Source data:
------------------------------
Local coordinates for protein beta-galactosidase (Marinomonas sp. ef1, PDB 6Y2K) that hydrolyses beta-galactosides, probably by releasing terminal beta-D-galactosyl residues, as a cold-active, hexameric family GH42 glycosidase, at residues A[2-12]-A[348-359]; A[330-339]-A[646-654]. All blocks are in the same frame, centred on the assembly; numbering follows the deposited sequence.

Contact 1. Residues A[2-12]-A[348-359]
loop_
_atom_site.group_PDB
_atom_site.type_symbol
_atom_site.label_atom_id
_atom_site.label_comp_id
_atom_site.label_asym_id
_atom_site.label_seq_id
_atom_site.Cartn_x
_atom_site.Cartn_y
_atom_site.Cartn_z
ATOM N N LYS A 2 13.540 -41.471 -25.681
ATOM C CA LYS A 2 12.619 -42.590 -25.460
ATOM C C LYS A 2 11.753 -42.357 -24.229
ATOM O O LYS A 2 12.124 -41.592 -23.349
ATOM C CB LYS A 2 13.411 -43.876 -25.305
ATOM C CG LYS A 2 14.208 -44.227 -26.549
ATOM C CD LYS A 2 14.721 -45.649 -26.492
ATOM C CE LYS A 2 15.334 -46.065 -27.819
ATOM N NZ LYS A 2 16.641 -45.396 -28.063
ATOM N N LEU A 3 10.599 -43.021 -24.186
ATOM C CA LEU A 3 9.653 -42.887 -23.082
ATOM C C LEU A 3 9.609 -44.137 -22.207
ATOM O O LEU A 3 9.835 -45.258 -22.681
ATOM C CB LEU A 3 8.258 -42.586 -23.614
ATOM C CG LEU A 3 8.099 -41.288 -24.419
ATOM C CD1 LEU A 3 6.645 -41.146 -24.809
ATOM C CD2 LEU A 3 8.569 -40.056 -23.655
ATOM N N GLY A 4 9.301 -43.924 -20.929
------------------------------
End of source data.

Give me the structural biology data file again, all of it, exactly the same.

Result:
Local coordinates for protein beta-galactosidase (Marinomonas sp. ef1, PDB 6Y2K) that hydrolyses beta-galactosides, probably by releasing terminal beta-D-galactosyl residues, as a cold-active, hexameric family GH42 glycosidase, at residues A[2-12]-A[348-359]; A[330-339]-A[646-654]. All blocks are in the same frame, centred on the assembly; numbering follows the deposited sequence.

Contact 1. Residues A[2-12]-A[348-359]
loop_
_atom_site.group_PDB
_atom_site.type_symbol
_atom_site.label_atom_id
_atom_site.label_comp_id
_atom_site.label_asym_id
_atom_site.label_seq_id
_atom_site.Cartn_x
_atom_site.Cartn_y
_atom_site.Cartn_z
ATOM N N LYS A 2 13.540 -41.471 -25.681
ATOM C CA LYS A 2 12.619 -42.590 -25.460
ATOM C C LYS A 2 11.753 -42.357 -24.229
ATOM O O LYS A 2 12.124 -41.592 -23.349
ATOM C CB LYS A 2 13.411 -43.876 -25.305
ATOM C CG LYS A 2 14.208 -44.227 -26.549
ATOM C CD LYS A 2 14.721 -45.649 -26.492
ATOM C CE LYS A 2 15.334 -46.065 -27.819
ATOM N NZ LYS A 2 16.641 -45.396 -28.063
ATOM N N LEU A 3 10.599 -43.021 -24.186
ATOM C CA LEU A 3 9.653 -42.887 -23.082
ATOM C C LEU A 3 9.609 -44.137 -22.207
ATOM O O LEU A 3 9.835 -45.258 -22.681
ATOM C CB LEU A 3 8.258 -42.586 -23.614
ATOM C CG LEU A 3 8.099 -41.288 -24.419
ATOM C CD1 LEU A 3 6.645 -41.146 -24.809
ATOM C CD2 LEU A 3 8.569 -40.056 -23.655
ATOM N N GLY A 4 9.301 -43.924 -20.929